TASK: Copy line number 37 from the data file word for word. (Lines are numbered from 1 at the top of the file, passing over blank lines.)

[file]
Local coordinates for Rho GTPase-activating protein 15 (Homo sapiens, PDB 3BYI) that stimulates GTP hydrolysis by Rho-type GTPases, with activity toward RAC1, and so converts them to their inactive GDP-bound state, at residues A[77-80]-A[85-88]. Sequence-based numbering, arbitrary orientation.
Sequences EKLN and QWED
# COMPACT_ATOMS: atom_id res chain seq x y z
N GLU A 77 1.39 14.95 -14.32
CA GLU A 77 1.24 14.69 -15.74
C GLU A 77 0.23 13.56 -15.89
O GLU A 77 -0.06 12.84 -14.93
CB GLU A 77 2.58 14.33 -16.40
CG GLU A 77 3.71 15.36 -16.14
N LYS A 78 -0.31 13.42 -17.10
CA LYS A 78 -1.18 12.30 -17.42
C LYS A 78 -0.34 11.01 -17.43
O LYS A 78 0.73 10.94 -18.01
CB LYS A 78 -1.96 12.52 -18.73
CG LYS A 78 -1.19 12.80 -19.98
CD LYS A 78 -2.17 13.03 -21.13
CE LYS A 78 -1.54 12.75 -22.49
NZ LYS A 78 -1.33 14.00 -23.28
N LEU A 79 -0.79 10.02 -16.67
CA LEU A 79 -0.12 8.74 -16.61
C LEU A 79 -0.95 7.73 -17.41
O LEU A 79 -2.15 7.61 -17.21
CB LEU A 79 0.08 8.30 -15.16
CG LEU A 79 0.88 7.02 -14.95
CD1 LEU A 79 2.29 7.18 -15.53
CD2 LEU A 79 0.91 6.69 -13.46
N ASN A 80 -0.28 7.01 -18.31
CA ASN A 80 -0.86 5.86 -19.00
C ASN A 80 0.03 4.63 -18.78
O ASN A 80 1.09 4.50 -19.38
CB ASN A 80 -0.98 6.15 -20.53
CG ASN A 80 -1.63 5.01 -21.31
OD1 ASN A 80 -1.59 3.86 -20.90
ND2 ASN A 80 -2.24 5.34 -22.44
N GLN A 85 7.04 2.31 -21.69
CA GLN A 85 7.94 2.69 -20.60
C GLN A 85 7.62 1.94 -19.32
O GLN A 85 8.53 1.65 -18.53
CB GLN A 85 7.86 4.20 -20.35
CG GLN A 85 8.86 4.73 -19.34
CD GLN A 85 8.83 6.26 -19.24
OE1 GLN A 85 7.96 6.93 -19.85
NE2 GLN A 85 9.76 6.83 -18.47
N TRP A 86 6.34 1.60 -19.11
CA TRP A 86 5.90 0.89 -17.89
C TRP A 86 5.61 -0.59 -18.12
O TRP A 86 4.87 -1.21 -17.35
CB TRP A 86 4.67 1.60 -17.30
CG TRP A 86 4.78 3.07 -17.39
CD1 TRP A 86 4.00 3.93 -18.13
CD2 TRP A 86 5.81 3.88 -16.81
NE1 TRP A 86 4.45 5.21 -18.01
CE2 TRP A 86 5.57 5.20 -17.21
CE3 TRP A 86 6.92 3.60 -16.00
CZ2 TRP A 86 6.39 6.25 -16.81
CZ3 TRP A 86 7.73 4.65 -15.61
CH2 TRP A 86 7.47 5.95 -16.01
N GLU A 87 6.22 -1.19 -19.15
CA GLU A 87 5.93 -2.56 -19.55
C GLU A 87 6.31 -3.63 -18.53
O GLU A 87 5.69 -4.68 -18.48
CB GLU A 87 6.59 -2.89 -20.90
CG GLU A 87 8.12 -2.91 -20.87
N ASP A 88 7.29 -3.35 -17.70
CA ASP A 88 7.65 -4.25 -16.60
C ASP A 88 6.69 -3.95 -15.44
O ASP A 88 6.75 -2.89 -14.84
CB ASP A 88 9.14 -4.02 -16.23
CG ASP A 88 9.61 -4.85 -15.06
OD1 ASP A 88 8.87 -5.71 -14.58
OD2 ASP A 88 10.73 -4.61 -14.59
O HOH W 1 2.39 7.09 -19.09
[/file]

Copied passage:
C GLN A 85 7.62 1.94 -19.32